A most pleasingly atmospheric rendition of the tale, noirishly photographed and moodily set, this is the version which probably would have delighted Conan Doyle the most. There is one important plot change which enables the beautiful Alice Brandt to enjoy both a larger role and a more intriguing part in the proceedings. This change also builds up the parts of Dr Mortimer and Lord Charles, yet at the same time provides a nice introduction to the is-he-sinister or is-he-a-good-guy Barrymore, deftly played here by Fritz Rasp.
Despite the sting of its well-developed story, the spellbindingly atmospheric direction and the engrossing performances delivered by the entire cast, many fans may find this version somewhat disappointing. For at least three reasons: As in the novel, the part played in the narrative by Sherlock Holmes, though vital, is minimal. And in this version, not only has no attempt been made to enlarge his role, if anything both writer and director do their best to minimize it. Holmes does not even make his entrance for half-an-hour, and when he does finally appear, he has his back to the camera. It is Fritz Odemar, as Dr Watson, who receives the more favorable camera angles. And there is a purpose in this. It is Watson, not Holmes, who figures as the main protagonist of The Hound of the Baskervilles. For the bulk of the narrative, Holmes disappears. It is Watson and Lord Henry (Peter Voss) who take up the running. The movie is almost over, before Holmes closes in on the villain. And even so, this is not the obsessed, self-important Holmes we are accustomed to see taking charge. Another problem is that the title hound itself does not figure a great deal in the action, a downgrading which will undoubtedly rate as another major disappointment for fans. And finally, it could be argued that the script gives too much attention to Conan Doyle's red herring, the escaped convict, and not enough to the real villain.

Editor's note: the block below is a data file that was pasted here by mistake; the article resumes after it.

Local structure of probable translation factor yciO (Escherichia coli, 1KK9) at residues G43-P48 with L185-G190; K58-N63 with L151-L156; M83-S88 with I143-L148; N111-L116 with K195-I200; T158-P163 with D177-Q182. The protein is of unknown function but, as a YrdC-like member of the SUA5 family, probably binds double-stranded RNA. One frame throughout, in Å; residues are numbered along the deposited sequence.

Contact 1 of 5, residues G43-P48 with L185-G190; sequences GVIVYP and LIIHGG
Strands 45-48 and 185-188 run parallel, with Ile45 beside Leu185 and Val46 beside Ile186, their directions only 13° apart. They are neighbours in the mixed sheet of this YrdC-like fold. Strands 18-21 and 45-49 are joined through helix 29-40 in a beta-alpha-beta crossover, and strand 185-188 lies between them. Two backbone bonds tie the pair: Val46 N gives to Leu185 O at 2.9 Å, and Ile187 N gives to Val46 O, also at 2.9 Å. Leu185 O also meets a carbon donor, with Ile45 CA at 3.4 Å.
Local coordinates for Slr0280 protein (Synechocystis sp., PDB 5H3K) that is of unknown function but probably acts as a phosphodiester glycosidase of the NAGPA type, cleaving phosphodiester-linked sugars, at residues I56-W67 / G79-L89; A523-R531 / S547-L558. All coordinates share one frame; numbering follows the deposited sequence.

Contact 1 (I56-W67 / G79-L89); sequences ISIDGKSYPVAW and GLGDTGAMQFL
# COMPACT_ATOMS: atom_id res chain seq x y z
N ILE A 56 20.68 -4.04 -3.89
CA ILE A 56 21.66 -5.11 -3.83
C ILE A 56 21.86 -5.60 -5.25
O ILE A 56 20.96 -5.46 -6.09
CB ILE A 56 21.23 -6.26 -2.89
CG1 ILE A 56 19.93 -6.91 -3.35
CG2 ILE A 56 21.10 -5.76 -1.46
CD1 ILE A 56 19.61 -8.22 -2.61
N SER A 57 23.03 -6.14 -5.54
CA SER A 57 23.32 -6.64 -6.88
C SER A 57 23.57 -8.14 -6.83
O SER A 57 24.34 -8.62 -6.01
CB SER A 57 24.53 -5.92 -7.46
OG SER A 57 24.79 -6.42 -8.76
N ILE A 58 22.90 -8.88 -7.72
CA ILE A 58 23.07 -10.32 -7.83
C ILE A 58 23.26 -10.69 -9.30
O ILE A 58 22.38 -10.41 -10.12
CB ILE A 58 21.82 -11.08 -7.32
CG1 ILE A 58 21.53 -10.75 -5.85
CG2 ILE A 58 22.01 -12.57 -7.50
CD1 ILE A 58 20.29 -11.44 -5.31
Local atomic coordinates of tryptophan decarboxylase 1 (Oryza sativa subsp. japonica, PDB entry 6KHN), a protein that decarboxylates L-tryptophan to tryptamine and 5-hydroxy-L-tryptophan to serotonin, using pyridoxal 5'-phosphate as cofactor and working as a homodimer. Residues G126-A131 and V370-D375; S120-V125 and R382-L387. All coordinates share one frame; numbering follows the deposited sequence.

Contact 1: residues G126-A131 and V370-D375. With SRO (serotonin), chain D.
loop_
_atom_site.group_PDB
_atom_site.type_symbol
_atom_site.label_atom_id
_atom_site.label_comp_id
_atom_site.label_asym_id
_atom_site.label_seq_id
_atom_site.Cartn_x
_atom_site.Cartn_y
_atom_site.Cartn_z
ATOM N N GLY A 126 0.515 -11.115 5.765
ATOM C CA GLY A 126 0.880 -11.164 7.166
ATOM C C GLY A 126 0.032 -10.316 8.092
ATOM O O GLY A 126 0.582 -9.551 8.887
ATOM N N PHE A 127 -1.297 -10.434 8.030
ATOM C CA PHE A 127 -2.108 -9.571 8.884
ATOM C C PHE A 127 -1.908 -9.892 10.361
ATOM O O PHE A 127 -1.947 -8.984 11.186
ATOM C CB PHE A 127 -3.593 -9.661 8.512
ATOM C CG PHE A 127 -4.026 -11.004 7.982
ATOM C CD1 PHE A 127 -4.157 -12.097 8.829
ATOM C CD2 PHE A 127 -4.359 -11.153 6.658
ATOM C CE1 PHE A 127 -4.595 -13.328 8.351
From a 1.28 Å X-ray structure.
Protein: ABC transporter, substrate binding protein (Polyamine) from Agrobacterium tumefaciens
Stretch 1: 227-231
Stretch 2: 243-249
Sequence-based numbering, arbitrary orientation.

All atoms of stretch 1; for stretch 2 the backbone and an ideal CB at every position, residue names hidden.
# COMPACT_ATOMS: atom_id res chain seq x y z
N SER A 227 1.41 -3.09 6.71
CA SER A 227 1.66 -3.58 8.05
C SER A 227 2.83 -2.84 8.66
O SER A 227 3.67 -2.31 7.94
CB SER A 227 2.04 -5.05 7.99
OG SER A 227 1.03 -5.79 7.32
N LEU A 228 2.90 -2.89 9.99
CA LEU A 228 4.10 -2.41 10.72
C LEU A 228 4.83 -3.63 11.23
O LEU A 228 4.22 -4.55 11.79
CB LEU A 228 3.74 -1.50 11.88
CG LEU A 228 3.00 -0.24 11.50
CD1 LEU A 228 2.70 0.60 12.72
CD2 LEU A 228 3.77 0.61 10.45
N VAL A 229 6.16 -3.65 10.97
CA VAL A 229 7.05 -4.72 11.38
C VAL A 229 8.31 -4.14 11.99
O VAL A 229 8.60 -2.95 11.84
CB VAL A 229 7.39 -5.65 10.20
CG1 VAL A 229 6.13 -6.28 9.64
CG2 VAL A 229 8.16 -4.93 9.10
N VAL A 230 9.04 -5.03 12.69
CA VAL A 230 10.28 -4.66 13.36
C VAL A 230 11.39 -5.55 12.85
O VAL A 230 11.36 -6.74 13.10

This said, it must surely be admitted by all, that Odemar's interpretation of Watson—intelligent, charming, level-headed, courageous and resourceful—is much closer to Conan Doyle's conception than either the bungling, inveterately stupid Nigel Bruce or the self-effacing Ian Fleming.
One other player deserves special mention: Erich Ponto (Dr Winkel in The Third Man) who seems exactly right for Stapleton. A difficult part, superbly played.
- JohnHowardReid, imdb